Get 20M+ Full-Text Papers For Less Than $1.50/day. Start a 14-Day Trial for You or Your Team.

Learn More →

More Practical Points in Design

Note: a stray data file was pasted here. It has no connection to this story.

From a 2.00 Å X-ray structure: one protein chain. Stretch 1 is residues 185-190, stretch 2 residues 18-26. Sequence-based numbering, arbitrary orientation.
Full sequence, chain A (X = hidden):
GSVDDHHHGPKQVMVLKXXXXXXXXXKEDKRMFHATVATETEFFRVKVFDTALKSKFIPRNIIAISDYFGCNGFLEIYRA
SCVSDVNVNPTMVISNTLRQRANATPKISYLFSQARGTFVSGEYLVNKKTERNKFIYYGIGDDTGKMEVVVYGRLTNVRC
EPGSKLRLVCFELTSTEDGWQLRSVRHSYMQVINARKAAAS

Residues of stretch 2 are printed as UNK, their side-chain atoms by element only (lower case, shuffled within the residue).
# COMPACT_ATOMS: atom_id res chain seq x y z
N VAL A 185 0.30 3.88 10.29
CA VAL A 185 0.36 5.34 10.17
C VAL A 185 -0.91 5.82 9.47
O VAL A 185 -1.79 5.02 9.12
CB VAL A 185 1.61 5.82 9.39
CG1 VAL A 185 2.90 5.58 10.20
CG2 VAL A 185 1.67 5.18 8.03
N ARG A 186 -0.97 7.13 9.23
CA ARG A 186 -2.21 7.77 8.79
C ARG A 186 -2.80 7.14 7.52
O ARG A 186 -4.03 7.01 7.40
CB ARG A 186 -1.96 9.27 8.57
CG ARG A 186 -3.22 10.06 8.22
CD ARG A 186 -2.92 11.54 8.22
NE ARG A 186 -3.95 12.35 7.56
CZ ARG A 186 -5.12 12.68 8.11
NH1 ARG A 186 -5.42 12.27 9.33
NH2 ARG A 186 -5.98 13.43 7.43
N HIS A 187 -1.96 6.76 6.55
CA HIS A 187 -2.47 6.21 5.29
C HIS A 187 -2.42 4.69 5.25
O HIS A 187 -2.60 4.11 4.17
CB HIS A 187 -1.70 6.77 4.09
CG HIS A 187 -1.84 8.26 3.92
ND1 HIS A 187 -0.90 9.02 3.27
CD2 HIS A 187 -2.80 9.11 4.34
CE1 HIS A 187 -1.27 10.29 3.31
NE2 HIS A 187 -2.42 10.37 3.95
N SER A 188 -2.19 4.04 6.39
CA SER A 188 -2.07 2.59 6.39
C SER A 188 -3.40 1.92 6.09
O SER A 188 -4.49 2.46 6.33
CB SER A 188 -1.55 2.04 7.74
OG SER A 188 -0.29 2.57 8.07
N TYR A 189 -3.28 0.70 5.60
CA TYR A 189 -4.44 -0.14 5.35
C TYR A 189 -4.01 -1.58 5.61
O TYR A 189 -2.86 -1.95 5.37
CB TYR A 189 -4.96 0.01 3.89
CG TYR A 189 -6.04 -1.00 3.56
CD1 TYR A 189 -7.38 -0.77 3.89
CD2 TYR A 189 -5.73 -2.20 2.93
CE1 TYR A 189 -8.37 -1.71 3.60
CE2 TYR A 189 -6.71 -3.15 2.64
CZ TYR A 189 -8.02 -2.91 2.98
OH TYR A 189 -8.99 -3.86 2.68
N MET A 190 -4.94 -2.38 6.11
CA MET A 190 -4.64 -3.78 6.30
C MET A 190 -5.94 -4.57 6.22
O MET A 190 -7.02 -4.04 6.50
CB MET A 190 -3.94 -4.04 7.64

More Practical Points in Design March, 1934 AIRCRAFT ENGINEERING 75 Selection of Materials and Design of Component Part s for Ease of Repair PRACTICAL feature of a successful Duralumin sheet to Specification 3L.3. longerons so tha t to renew the latter has meant B ar: — attemptin g to thread the new member through aeroplane design, whether for civil or a multitude of partially dismantled joints— military duties, is the ease with which Mild steel bar to Specification 3S.1. often entailing the entire rebuilding of the its component parts may be inspected, main­ High tensile steel bar to Specification fuselage. Not only should the design provide tained and repaired. 2S.2. for changing any longeron with the minimum Stainless steel bar to Specification S.80. disturbance of the structure, but also the main Materials Brass bar for bearing bushes to Specifica­ tion 2B.6. cross members should be capable of renewal— Multiplicity of sizes an d gauges of tubes, and of especially those in way of chassis and main spar bolts and rivets, is to be avoided. Complexity Duralumin bar to Specification 3L.1, attachments . These members are the most as well as dozens of varying sizes of bolts and of materials should also be considered. Pro­ liable t o damage, yet it is frequently found that rivets and pins, and the usual non-metallic gress demands tha t new materials shall be made because of their important functions they materials. use of, but some designers appear to delight in are built in and secured in such an "all- the adoption of the maximum number of new Simplification is the keynote of success. embracing " manner that it is virtually im­ specifications so that an aircraft repair depot Aeroplane designers and draughtsmen with possible to renew them except by a long may find it necessary to stock in a variety of the complication complex should be made to laborious process possibly involving risks of the gauges and shapes such a diverse group of assemble and dissemble the components they whole structure collapsing when attempting materials as the following:— design. their removal. It should be realised that such Tubes:— renewals may have to be carried out away from A word of warning is necessary in respect of Steel tubes to Specification T.5, T.2, a well-equipped base. DTD.89A., DTD.113. the simplified design incorporating pin-jointed Duralumin tubes to Specification 3T.4. structura l members—so tempting to use, being easy to "stress," yet so frequently designed Aluminium tubes to Specification 3T.9. Sectionalised Fuselages with inadequate bearing area to withstand M.G.7 tubes to Specification DTD.186. This fact also emphasizes the need for vibration or racking loads so tha t unless made Copper Tubes to Specification 3T.7. sectional design, as the shorter portions can abnormally heavy it will often be found pre­ Stainless steel tubes to Specification be the more easily transported. ferable to make the members fixed—ended by DTD.105 (non-weldable). The engine mounting of a single engined two or more bolts or pins. Set screws or bolts Sheet:— aeroplane should form one section and be capable M.G.7 sheet to Specification DTD.182. are preferable to pins as they help to hold of assembly separately as a unit and be jig built Tinned steel sheet to Specification 3S.20. joints snug and so prevent wear. to ensure interchangeability. The centre sec­ Mild steel sheet to Specification 2S.3. tion should be the next main unit, with special Stainless steel sheet to Specification Th e Main Components consideration given to the renewal of longerons DTD.60a, DTD.166, DTD.171. and cross members aforementioned. Next, Dealing with the main components the th e main rear fuselage, reaching usually from High tensile steel sheet to Specification following points are worthy of note. cockpit to tail wheel or skid bay. DTD.100, DTD.54a and S.2. The fuselage should be designed in sections so Elektron sheet for cowlings to Specification tha t in the event of a crash only the damaged Finally, it is most essential tha t the rearmost DTD.125. section need be renewed. Too often in the past bays should form an easily renewable section, Aluminium sheet for cowlings, etc., 2L.16, have there been designs involving spool or bob­ as tail skid loads so frequently cause a failure 2.L.4. bin fittings or wrapper plates surrounding the a t this point. Air Ministry Contracts The following list of contracts placed by the Flare : British Anzani Engineering Co., Ltd., tio n and Oil: Asiatic Petroleum Co., Ltd., Air Ministry during January is extracted from London, E.C.—Indicators, Air Speed : R. W. Kingston-on-Thames.—Buildings and Works the February issue of The Ministry of Labour Munro, Ltd., London, N.—Lamps, Daylight Services : Cranwell—Headquarters Office Gazette : Signalling : Aldis Bros., Birmingham.— Block : Hossack & Son, Ruskington. Croydon- Lathe , Precision: Alfred Herbert, Ltd., Lympne—Steel Towers for Neons; Walker Bros., Walsall. Dhibban—Brickworks, etc.: Coventry.—Linen Fabric Planes and Strip : Accumulators , Alkaline: Batteries, Ltd., Murdock & Brooks, Cairo. Kai Tak—Pressed Ulster Weaving Co., Ltd., Belfast; Stevenson Kedditch.—Aircraft: Airspeed, Ltd., Ports­ mouth Air Port ; De Havilland Aircraft Co., Steel Tank, and Tower: South Wales Steel & & Son, Ltd., Dungannon.—Magneto Spares: Ltd., Edgware; Fairey Aviation Co., Ltd., Iron Co., Ltd., Stockton-on-Tees. Kenley— Rotax , Ltd., London, N.W.—Maintenance of Ai r Route Lights: Gas Accumulator Co., Hayes.—Aircraft Conversion: Blackburn Underground Cables: Malcolm & Allen Brentford.—Marine Engine Spares: Norris, Aeroplane & Motor Co., Ltd., Brough.—Air­ (London), Ltd., London, W.C. Old Sarum— Hent y & Gardner, Ltd., Patricroft.—Mech­ craft Conversion Sets: Hawker Aircraft, Officers' Mess and Quarters: J. Laing & Son, anical Transport Spares: Crossley Motors, Ltd., Kingston-on-Thames.—Aircraft Flight Ltd., London, N.W. Pembroke Dock—W.O.'s and Airmen's Married Quarters: S. G. Thomas Ltd., Gorton.—Modification of Windmill Test : Sir W. G. Armstrong Whitworth Air­ & Son, Pembroke.—Canvas Duck, White: Bosses : Hobbies, Ltd., Dereham. — Oil, craft, Ltd., Coventry.—Aircraft Spares: Sir W. G. Armstrong Whitworth Aircraft, Ltd., Jame s Stott, Ltd., Oldham.—Engines, Aero. : Lubricating : Anglo-American Oil Co., Coventry; Blackburn Aeroplane & Motor Co., Rolls Royce, Ltd., London, W.—Engines, Ltd. , London, W.C.; Sternol, Ltd., Lon­ Ltd., Brough; Fairey Aviation Co., Ltd., Aero. , Rebuilding and Testing : Armstrong don, E.C.—Polish, Metal: Pavitt & Co., Ltd., London, S.E.—Radiators and Cases: Hayes; Hawker Aircraft, Ltd., Kingston-on- Siddeley Motors, Ltd., Coventry; Bristol Aero­ Serek Radiators Ltd., Birmingham.—Sound Thames; A. V. Roe & Co., Ltd., Manchester; plane Co., Ltd., Bristol.—Engines, Aero., Fil m Projectors: British Thomson-Houston Westland Aircraft Works, Yeovil.—Airscrews: Spares : D. Napier & Son, Ltd., London, W. Co., Ltd., London, W.C.—Titanium Tetra­ Airscrew Co., Ltd., Weybridge; Bath Aircraft, — Fertilizer : Fison, Packard & Prentice , Ltd., Ipswich.—Film, Talkie, Supply of: Pathé chloride : Peter Spence & Sons, Ltd., Man­ Ltd., Bath.—Airscrews and Spinners: Pictures, Ltd., London, W. ; British Thomson- chester.— Tyres : India Tyre & Rubber Co., Fairey Aviation Co., Ltd., Hayes.—Armoured Car : Armstrong Siddeley Motors, Ltd., Coven­ Houston Co., Ltd., Ltd., London, W.C.—Fire Ltd. , Inchinnan.—Wheels, Aero.: Dunlop try.—Belts, Safety: Mills Equipment Co., Extinguishe r Froth Spreaders: General Rubbe r Co., Ltd., Birmingham.—Windmills, Metal : Airscrew Co., Ltd., Weybridge. Ltd., London, S.W.—Brackets, Wing Tip Fire Appliance Co., London, E.C.—Fuel Avia­ http://www.deepdyve.com/assets/images/DeepDyve-Logo-lg.png Aircraft Engineering and Aerospace Technology Emerald Publishing